Let us pause to think of the great value of that embryo from the moment of conception. We need to see it with the eyes of God, who always looks beyond mere appearances.--Pope Francis, Amoris Laetitia, 168
Wednesday, March 8, 2017
Absolute atheism starts in an act of faith in reverse gear and is a full-blown religious commitment. Here we have the first internal inconsistency of contemporary atheism: it proclaims that all religion must necessarily vanish away, and it is itself a religious phenomenon.--Jacques Maritain, The Meaning of Contemporary Atheism
Tuesday, March 7, 2017
God will really be dead when no one will think of denying his existence. Until then, the death of God remains an unconfirmed rumor.”--Etienne Gilson, “The Idea of God and the Difficulties of Atheism.”
Monday, March 6, 2017
When you have to listen to abuse, that means you are being buffeted by the wind. When your anger is roused, you are being tossed by the waves. So when the winds blow and the waves mount high, the boat is in danger, your heart is imperiled, your heart is taking a battering. On hearing yourself insulted, you long to retaliate; but the joy of revenge brings with it another kind of misfortune - shipwreck. Why is this? Because Christ is asleep in you. What do I mean? I mean you have forgotten his presence. Rouse him, then; remember him, let him keep watch within you, pay heed to him… A temptation arises: it is the wind. It disturbs you: it is the surging of the sea. This is the moment to awaken Christ and let him remind you of those words: ‘Who can this be? Even the winds and the sea obey him.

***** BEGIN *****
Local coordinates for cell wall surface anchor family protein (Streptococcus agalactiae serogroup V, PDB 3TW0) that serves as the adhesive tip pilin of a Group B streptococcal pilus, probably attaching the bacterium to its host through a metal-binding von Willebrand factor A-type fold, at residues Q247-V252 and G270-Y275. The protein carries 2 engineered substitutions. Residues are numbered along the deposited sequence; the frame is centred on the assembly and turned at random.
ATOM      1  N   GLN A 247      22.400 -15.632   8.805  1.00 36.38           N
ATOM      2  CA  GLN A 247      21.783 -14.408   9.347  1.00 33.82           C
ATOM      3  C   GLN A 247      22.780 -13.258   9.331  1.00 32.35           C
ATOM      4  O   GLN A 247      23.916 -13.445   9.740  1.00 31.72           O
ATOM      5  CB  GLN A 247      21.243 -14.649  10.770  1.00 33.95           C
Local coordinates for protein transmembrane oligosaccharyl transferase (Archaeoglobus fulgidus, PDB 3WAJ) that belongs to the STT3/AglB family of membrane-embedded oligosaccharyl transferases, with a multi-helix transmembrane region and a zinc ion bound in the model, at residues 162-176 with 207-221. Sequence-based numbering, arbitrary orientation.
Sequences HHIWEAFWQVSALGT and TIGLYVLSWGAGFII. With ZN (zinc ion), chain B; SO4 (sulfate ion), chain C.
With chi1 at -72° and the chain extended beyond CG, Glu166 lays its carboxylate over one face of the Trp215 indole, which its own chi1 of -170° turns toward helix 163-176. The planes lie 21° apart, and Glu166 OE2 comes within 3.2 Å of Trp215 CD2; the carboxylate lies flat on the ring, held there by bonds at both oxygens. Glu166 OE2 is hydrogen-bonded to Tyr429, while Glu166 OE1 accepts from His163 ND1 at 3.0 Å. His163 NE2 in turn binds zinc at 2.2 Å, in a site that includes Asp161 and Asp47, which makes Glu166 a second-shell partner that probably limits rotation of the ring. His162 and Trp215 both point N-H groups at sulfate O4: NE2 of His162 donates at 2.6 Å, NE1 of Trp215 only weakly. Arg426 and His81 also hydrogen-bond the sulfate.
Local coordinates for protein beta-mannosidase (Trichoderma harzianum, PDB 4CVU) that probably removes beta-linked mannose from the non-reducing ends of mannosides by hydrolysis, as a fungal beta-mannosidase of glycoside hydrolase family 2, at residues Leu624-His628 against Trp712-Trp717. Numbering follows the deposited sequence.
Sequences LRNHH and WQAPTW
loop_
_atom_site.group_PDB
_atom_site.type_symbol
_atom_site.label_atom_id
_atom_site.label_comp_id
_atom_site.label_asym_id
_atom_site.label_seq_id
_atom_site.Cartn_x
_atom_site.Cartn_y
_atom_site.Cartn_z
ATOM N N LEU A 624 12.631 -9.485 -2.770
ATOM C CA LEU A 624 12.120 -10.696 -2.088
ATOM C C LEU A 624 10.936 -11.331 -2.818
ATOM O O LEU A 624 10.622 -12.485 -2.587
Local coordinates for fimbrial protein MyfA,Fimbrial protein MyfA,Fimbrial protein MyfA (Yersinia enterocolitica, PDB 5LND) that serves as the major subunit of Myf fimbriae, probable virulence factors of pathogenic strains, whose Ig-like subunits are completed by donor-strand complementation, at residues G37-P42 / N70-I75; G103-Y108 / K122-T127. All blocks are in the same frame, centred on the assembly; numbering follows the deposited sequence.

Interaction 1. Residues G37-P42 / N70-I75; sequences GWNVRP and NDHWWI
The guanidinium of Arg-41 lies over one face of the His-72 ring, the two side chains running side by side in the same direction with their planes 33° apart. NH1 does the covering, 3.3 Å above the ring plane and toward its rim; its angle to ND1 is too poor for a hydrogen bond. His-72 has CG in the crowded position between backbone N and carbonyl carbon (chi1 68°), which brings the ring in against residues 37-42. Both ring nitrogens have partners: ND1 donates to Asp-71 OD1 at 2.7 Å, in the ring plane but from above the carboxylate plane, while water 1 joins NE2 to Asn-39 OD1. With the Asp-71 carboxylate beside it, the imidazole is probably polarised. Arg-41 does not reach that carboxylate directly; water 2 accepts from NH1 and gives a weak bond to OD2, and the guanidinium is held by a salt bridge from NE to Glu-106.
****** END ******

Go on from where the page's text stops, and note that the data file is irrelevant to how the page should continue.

--St. Augustine of Hippo, Sermons 63:1-3
Sunday, March 5, 2017
Hypotheses may fascinate, but they do not satisfy. Whether we admit it or not, there comes for everyone the moment when personal existence must be anchored to a truth recognized as final, a truth which confers a certitude no longer open to doubt.--Pope St. John Paul II, Fides et Ratio, #27
Saturday, March 4, 2017
All the anxiety of scrupulous persons consists in the fear lest, in what they do, they are not acting with scruple merely, but with real doubt as to the act being simple, and are therefore incurring sin. But the chief thing they ought to consider is this: that he who acts in obedience to a learned and pious confessor, acts not only with no doubt, but with the greatest security that can be had upon earth, on the divine words of Jesus Christ, that he who hears his ministers is as though he heard himself: He that heareth you heareth Me.
--St. Alphonsus Liguori, The Way of Salvation and Perfection
Friday, March 3, 2017
Thursday, March 2, 2017
Wednesday, March 1, 2017
Another argument against epiphenomenalism is that if thought is merely a by-product of matter, a kind of fart of the brain, then you can’t account for the validity of thought—of any thought, and therefore of that thought, too. If we can’t help how our tongues happen to wag because some blind and dumb molecules are pushing it one way rather than another, then why should you pay attention to my words any more than to tea leaves in the fortune-teller’s cup? It seems to me that materialism is akin not to science but to primitive superstition.--Peter Kreeft, Letters to an Atheist, 2014